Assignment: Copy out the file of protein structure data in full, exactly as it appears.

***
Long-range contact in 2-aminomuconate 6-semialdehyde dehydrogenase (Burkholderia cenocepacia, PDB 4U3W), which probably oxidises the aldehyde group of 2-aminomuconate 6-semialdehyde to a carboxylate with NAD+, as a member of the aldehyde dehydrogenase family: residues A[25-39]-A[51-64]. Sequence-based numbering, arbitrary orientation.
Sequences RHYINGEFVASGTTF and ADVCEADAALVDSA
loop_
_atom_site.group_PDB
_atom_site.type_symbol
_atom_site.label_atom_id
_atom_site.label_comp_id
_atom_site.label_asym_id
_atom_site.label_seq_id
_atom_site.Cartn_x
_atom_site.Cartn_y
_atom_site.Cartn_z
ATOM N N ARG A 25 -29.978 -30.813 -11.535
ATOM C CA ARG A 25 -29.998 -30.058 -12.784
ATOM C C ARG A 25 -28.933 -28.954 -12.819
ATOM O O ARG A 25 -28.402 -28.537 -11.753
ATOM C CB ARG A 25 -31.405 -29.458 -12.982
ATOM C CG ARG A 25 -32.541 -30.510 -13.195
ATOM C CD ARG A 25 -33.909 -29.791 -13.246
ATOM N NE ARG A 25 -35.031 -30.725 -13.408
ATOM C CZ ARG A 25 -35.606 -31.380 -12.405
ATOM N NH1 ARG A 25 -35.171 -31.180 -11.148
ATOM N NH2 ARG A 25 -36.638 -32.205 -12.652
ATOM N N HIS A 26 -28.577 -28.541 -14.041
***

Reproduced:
Long-range contact in 2-aminomuconate 6-semialdehyde dehydrogenase (Burkholderia cenocepacia, PDB 4U3W), which probably oxidises the aldehyde group of 2-aminomuconate 6-semialdehyde to a carboxylate with NAD+, as a member of the aldehyde dehydrogenase family: residues A[25-39]-A[51-64]. Sequence-based numbering, arbitrary orientation.
Sequences RHYINGEFVASGTTF and ADVCEADAALVDSA
loop_
_atom_site.group_PDB
_atom_site.type_symbol
_atom_site.label_atom_id
_atom_site.label_comp_id
_atom_site.label_asym_id
_atom_site.label_seq_id
_atom_site.Cartn_x
_atom_site.Cartn_y
_atom_site.Cartn_z
ATOM N N ARG A 25 -29.978 -30.813 -11.535
ATOM C CA ARG A 25 -29.998 -30.058 -12.784
ATOM C C ARG A 25 -28.933 -28.954 -12.819
ATOM O O ARG A 25 -28.402 -28.537 -11.753
ATOM C CB ARG A 25 -31.405 -29.458 -12.982
ATOM C CG ARG A 25 -32.541 -30.510 -13.195
ATOM C CD ARG A 25 -33.909 -29.791 -13.246
ATOM N NE ARG A 25 -35.031 -30.725 -13.408
ATOM C CZ ARG A 25 -35.606 -31.380 -12.405
ATOM N NH1 ARG A 25 -35.171 -31.180 -11.148
ATOM N NH2 ARG A 25 -36.638 -32.205 -12.652
ATOM N N HIS A 26 -28.577 -28.541 -14.041